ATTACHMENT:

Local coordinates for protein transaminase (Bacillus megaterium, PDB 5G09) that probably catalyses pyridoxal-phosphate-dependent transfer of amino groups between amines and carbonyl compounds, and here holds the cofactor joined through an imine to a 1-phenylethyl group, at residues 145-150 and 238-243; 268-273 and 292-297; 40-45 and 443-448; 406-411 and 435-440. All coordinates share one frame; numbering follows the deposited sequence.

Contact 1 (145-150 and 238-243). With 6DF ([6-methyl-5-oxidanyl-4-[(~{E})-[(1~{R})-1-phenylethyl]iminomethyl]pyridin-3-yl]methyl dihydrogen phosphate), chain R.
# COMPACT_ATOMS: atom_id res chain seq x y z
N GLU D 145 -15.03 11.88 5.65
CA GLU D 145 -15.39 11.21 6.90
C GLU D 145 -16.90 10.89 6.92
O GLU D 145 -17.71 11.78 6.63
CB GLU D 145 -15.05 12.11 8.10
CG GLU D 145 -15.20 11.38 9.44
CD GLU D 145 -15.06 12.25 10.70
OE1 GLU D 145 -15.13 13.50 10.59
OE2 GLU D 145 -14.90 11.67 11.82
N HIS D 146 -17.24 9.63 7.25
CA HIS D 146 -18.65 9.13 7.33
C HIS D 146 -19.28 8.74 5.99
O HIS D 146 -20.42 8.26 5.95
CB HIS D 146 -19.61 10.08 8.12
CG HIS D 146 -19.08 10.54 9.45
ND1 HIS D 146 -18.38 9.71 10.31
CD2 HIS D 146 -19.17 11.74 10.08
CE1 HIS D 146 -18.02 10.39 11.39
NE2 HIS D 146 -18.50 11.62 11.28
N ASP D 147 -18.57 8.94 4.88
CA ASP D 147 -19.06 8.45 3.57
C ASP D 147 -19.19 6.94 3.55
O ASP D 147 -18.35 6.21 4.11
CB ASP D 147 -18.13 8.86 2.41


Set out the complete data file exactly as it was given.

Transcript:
Local coordinates for protein transaminase (Bacillus megaterium, PDB 5G09) that probably catalyses pyridoxal-phosphate-dependent transfer of amino groups between amines and carbonyl compounds, and here holds the cofactor joined through an imine to a 1-phenylethyl group, at residues 145-150 and 238-243; 268-273 and 292-297; 40-45 and 443-448; 406-411 and 435-440. All coordinates share one frame; numbering follows the deposited sequence.

Contact 1 (145-150 and 238-243). With 6DF ([6-methyl-5-oxidanyl-4-[(~{E})-[(1~{R})-1-phenylethyl]iminomethyl]pyridin-3-yl]methyl dihydrogen phosphate), chain R.
# COMPACT_ATOMS: atom_id res chain seq x y z
N GLU D 145 -15.03 11.88 5.65
CA GLU D 145 -15.39 11.21 6.90
C GLU D 145 -16.90 10.89 6.92
O GLU D 145 -17.71 11.78 6.63
CB GLU D 145 -15.05 12.11 8.10
CG GLU D 145 -15.20 11.38 9.44
CD GLU D 145 -15.06 12.25 10.70
OE1 GLU D 145 -15.13 13.50 10.59
OE2 GLU D 145 -14.90 11.67 11.82
N HIS D 146 -17.24 9.63 7.25
CA HIS D 146 -18.65 9.13 7.33
C HIS D 146 -19.28 8.74 5.99
O HIS D 146 -20.42 8.26 5.95
CB HIS D 146 -19.61 10.08 8.12
CG HIS D 146 -19.08 10.54 9.45
ND1 HIS D 146 -18.38 9.71 10.31
CD2 HIS D 146 -19.17 11.74 10.08
CE1 HIS D 146 -18.02 10.39 11.39
NE2 HIS D 146 -18.50 11.62 11.28
N ASP D 147 -18.57 8.94 4.88
CA ASP D 147 -19.06 8.45 3.57
C ASP D 147 -19.19 6.94 3.55
O ASP D 147 -18.35 6.21 4.11
CB ASP D 147 -18.13 8.86 2.41